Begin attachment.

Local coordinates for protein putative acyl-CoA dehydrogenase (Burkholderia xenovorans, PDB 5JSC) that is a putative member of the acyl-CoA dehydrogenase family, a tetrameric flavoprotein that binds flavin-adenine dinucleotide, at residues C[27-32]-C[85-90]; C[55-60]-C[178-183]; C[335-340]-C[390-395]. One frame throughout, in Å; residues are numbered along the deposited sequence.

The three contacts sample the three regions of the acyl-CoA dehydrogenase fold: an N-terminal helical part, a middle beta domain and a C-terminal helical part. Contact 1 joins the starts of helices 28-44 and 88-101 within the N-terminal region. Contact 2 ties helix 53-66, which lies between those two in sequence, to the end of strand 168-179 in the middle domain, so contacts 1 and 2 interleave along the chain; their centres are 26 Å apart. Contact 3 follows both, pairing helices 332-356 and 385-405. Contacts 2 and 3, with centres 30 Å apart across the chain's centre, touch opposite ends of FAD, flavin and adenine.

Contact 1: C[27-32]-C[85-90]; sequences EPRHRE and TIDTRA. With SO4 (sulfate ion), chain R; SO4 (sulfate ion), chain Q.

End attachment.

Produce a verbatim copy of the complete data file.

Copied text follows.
Local coordinates for protein putative acyl-CoA dehydrogenase (Burkholderia xenovorans, PDB 5JSC) that is a putative member of the acyl-CoA dehydrogenase family, a tetrameric flavoprotein that binds flavin-adenine dinucleotide, at residues C[27-32]-C[85-90]; C[55-60]-C[178-183]; C[335-340]-C[390-395]. One frame throughout, in Å; residues are numbered along the deposited sequence.

The three contacts sample the three regions of the acyl-CoA dehydrogenase fold: an N-terminal helical part, a middle beta domain and a C-terminal helical part. Contact 1 joins the starts of helices 28-44 and 88-101 within the N-terminal region. Contact 2 ties helix 53-66, which lies between those two in sequence, to the end of strand 168-179 in the middle domain, so contacts 1 and 2 interleave along the chain; their centres are 26 Å apart. Contact 3 follows both, pairing helices 332-356 and 385-405. Contacts 2 and 3, with centres 30 Å apart across the chain's centre, touch opposite ends of FAD, flavin and adenine.

Contact 1: C[27-32]-C[85-90]; sequences EPRHRE and TIDTRA. With SO4 (sulfate ion), chain R; SO4 (sulfate ion), chain Q.